Suppose we add a `<=`

operator to
trcfae, such that the following passes:

```
(test (run `{<= 2 3}) (BoolV #t))
```

#### Typechecking rule

Complete the type rule.

```
E₁: E₂:
_______________________________________________________
Γ ⊢ {<= E₁ E₂ } :
```

#### Typechecker implementation

Complete the typechecker for the `Leq`

abstract syntax
parsed from `<=`

). For full marks, use only functions built-in to
`plait`

and definitions from trcfae

```
(define (typecheck [fae : FAE] [env : TypeEnv]) : Type
(type-case FAE fae
[(Leq l r) ...])
```

## Continuation Passing Style

### CPS Fib I

Complete the following continuation passing style Fibonacci function (based on homework 8)

```
#lang plait
(define-type Fib-Cont
[mtK]
[fibSecondK (val : Number) (k : Fib-Cont)]
[sumK (val : Number) (k : Fib-Cont)])
(define (fib/k n k)
(cond
[(<= n 1) (continue k 1)]
[else (fib/k ....)]))
(define (continue [k : Fib-Cont] [val : Number])
(type-case Fib-Cont k
[(mtK) val]
[(fibSecondK n next-k) (fib/k ....)]
[(sumK first-val next-k) (continue next-k (+ first-val val))]))
(test (fib/k 5 (mtK)) 8)
```

How deep does the call stack get during the execution of

`(fib/k 10 (mtK))`

?How big does the

`k`

argument to`fib/k`

get during the same execution.

### CPS Fib II

Complete the following continuation passing style Fibonacci function (more in the style of lecture15)

```
(define (fib/l n l)
(cond
[(<= n 1) (l 1)]
[else (fib/l (- n 1)
(lambda (v) ....))]))
(define (fibSecondL v n next-l)
(fib/l (- n 2) (lambda (second-v) ....)))
(fib/l 5 (lambda (n) n))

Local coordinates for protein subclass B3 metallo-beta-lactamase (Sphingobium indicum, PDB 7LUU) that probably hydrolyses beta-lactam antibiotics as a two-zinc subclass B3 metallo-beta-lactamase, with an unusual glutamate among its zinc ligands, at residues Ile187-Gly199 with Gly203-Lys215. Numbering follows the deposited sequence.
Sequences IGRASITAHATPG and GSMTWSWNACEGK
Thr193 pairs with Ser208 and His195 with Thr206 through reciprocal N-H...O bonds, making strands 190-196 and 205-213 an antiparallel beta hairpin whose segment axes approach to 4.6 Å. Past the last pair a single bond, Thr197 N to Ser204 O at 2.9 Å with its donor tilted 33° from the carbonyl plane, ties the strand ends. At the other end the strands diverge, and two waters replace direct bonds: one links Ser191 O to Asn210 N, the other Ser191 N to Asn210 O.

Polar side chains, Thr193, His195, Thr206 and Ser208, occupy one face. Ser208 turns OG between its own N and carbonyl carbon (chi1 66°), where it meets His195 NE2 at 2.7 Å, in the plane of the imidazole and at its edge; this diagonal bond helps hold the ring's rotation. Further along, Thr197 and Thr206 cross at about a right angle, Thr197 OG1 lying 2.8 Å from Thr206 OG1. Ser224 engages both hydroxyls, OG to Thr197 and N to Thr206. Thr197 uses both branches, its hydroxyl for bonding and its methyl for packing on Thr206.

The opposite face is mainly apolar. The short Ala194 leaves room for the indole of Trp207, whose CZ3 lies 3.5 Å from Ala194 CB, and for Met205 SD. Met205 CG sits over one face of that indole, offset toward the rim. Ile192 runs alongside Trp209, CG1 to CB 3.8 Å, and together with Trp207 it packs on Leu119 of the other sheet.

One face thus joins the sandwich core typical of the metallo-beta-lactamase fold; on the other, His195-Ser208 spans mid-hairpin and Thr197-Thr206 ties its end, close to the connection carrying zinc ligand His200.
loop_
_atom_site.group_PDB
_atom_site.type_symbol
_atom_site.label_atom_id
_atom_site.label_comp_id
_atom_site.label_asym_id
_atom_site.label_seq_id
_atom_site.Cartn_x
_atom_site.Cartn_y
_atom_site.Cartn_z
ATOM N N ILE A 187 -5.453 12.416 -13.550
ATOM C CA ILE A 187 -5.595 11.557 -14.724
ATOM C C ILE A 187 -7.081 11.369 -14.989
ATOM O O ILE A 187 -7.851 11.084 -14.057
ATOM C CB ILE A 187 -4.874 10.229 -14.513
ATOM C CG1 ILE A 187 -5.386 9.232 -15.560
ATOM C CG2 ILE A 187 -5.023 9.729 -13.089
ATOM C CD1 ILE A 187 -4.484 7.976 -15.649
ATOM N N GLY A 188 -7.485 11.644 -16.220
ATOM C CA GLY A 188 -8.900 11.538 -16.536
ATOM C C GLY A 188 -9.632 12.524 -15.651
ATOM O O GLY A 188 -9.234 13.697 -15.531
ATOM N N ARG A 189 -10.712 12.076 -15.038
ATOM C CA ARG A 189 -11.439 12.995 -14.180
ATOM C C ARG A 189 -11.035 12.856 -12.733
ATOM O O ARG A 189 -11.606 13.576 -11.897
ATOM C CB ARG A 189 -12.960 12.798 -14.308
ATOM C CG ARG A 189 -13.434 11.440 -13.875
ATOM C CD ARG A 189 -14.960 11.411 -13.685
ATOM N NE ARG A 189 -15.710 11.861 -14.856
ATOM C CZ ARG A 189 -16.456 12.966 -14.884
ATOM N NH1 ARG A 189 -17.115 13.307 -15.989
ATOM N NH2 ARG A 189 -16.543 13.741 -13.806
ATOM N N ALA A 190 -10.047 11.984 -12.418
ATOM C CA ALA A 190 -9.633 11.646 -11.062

```

How deep does the call stack get during the execution of

`(fib/l 10 (lambda (n) n))`

?Compared with naive recursive Fibonacci, where is the storage used?

## Syntax rules

### nand

Add a syntax rule for `nand`

(negated and) that supports short
circuiting.

```
(define-syntax nand
(syntax-rules ()
....)
(test (nand #f) #t)
(test (nand #t (begin (/ 1 0) #t)) #f)
(test (nand #f #t (eq? (/ 1 0) 0)) #f)
```

## Byte code interpretation

You are given a skeleton which has *mostly*
implemented the error primitive from lecture16 in a byte code interpreter.
In order to simplify things, we return error *numbers* instead of error strings.
Update the functions `interp`

and/or `continue`

so that the following test passes

```
(define ret-loc (run `{+ 1 {error 7}}))
(test (ref ret-loc 0) tag:ErrorV)
(test (ref ret-loc 1) 7))
```

## Memory management

### Mark sweep with free list

Complete the following test for mark-sweep-free-list.rkt so the the given heap states are generated.

```
(with-heap (make-vector 10 'free)
(init-allocator)
....
(test (current-heap) #(3 flat garbage free-n #f 7 free free free free))
(define alive (....))
....
(test (read-root alive) 3)
(test (current-heap) #(1 free-2 5 flat alive free-n #f 5 free free))))
```

- Describe the free list at the end of the preceeding test; i.e. how many nodes, how big are they, etc...

### Choice of algorithm

- Describe two advantages of the two space collector relative to mark and sweep
- Describe an advantage of mark and sweep over the two space collector
- What are the most important design decisions when implementing a generational two space collector?

Lecture 20 introduced racket dialects plai/gc2/collector and plai/gc2/mutator. We also looked at the API required to be provided by a collector. Somewhat suprisingly, that does not include actual garbage collection. In this tutorial we'll get a bit more familiar with the API by writing tests for the null collector discussed in Lecture 20.

# 1 Error cases

Start by writing tests to exercise each of the error calls in null-gc.rkt Use with-heap and test/exn.

## Hints

- It should only take 5 new tests (each wrapped in its own
`with-heap`

). - You'll likely want to use
`let`

to locations returned by allocation routines. - Don't forget to call
`init-allocator`

, or things will fail mysteriously.

## 2 Atomic / flat data

Add any tests needed for the flat data part of the API.

## Hints

- Here it might make sense to wrap multiple tests inside a single
`with-heap`

. - Two tests did it for me.

# 3 Cons / Pairs

Add tests to cover the `cons`